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Decadal-scale forecasting of climate drivers for marine applications


Salinger, J and Hobday, AJ and Matear, R and O'Kane, TJ and Risby, JS and Dunstan, P and Eveson, JP and Fulton, EA and Feng, M and Plaganyi, EE and Poloczanska, ES and Marshall, AG and Thompson, PA, Decadal-scale forecasting of climate drivers for marine applications, Advances in Marine Biology, 74 pp. 1-68. ISSN 0065-2881 (2016) [Refereed Article]

Copyright Statement

Copyright 2016 Elsevier Ltd

DOI: doi:10.1016/bs.amb.2016.04.002


Climate influences marine ecosystems on a range of time scales, from weather-scale (days) through to climate-scale (hundreds of years). Understanding of interannual to decadal climate variability and impacts on marine industries has received less attention. Predictability up to 10 years ahead may come from large-scale climate modes in the ocean that can persist over these time scales. In Australia the key drivers of climate variability affecting the marine environment are the Southern Annular Mode, the Indian Ocean Dipole, the El Niño/Southern Oscillation, and the Interdecadal Pacific Oscillation, each has phases that are associated with different ocean circulation patterns and regional environmental variables. The roles of these drivers are illustrated with three case studies of extreme events—a marine heatwave in Western Australia, a coral bleaching of the Great Barrier Reef, and flooding in Queensland. Statistical and dynamical approaches are described to generate forecasts of climate drivers that can subsequently be translated to useful information for marine end users making decisions at these time scales. Considerable investment is still needed to support decadal forecasting including improvement of ocean-atmosphere models, enhancement of observing systems on all scales to support initiation of forecasting models, collection of important biological data, and integration of forecasts into decision support tools. Collaboration between forecast developers and marine resource sectors—fisheries, aquaculture, tourism, biodiversity management, infrastructure—is needed to support forecast-based tactical and strategic decisions that reduce environmental risk over annual to decadal time scales.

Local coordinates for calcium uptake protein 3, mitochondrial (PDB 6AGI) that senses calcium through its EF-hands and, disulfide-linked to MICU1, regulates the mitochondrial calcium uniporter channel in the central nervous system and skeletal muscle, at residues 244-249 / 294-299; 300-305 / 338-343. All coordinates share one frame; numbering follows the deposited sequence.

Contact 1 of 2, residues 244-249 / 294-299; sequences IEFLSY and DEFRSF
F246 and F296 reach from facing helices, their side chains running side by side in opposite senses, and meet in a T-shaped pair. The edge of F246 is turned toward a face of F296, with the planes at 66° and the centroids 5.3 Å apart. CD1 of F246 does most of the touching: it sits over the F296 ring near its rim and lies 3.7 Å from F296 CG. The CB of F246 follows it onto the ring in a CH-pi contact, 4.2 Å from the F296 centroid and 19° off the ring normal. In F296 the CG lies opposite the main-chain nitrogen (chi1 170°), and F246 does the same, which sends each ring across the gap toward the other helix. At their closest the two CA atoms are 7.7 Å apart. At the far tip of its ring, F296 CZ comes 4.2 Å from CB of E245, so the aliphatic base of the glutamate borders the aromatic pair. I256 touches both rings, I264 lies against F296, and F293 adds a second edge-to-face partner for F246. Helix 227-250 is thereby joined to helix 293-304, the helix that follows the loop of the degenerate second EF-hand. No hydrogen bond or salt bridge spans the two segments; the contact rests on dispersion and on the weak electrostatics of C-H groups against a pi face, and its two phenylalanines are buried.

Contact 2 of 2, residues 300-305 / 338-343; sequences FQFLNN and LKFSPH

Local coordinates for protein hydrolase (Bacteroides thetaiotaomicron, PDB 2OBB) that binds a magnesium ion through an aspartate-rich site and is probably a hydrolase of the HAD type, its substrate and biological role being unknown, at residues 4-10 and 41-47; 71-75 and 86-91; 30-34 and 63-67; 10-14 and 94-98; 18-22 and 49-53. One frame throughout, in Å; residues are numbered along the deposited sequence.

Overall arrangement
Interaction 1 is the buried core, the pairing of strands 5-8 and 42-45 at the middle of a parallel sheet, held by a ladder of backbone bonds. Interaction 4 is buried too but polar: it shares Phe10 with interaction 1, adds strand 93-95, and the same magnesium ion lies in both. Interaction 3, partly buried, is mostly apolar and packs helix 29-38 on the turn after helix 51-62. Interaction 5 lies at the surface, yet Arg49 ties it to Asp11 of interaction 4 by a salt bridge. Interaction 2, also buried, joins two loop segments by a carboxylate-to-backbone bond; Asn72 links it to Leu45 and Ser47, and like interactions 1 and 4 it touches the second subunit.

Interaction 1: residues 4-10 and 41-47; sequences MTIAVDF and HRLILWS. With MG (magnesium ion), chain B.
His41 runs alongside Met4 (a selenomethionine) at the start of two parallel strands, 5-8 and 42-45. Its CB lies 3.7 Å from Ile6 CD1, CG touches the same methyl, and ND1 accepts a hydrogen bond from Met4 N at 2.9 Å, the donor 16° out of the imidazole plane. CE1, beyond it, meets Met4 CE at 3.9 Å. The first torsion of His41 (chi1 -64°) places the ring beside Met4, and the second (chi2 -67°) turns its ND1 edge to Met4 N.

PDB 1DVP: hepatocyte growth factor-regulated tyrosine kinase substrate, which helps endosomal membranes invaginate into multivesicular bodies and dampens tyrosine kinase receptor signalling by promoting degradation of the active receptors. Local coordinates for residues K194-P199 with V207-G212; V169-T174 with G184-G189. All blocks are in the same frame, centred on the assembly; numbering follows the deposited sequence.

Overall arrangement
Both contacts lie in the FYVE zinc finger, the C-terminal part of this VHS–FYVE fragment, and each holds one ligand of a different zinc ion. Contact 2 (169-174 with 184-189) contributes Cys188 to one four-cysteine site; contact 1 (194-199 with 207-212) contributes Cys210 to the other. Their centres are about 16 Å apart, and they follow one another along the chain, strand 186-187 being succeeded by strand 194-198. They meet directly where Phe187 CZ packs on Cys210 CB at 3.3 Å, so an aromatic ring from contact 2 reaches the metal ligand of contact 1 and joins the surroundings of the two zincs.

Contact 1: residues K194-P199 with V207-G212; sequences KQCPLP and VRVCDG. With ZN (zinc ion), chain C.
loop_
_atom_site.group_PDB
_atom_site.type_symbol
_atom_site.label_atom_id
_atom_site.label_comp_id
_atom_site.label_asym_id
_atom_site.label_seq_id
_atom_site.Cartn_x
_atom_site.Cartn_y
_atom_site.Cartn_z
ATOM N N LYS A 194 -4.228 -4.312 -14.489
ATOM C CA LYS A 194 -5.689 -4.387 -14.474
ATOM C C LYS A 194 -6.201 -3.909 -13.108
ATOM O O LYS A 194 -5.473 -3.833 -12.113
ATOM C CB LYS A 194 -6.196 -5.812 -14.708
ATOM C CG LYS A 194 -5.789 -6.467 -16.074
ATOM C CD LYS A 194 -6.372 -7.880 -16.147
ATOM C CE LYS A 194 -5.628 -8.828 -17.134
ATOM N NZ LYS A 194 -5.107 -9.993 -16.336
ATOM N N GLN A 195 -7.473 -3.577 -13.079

Item Details

Item Type:Refereed Article
Keywords:decadal, forecasting, climate drivers, marine resources, extremes, Australia, El Niño/Southern Oscillation, Southern annular mode, Indian ocean dipole, interdecadal, Pacific Oscillation
Research Division:Earth Sciences
Research Group:Oceanography
Research Field:Physical oceanography
Objective Division:Environmental Management
Objective Group:Marine systems and management
Objective Field:Oceanic processes (excl. in the Antarctic and Southern Ocean)
UTAS Author:Hobday, AJ (Dr Alistair Hobday)
UTAS Author:Matear, R (Dr Richard Matear)
UTAS Author:O'Kane, TJ (Dr Terry O'Kane)
UTAS Author:Fulton, EA (Dr Elizabeth Fulton)
ID Code:119315
Year Published:2016
Web of Science® Times Cited:26
Deposited By:Oceans and Cryosphere
Deposited On:2017-07-31
Last Modified:2017-08-11

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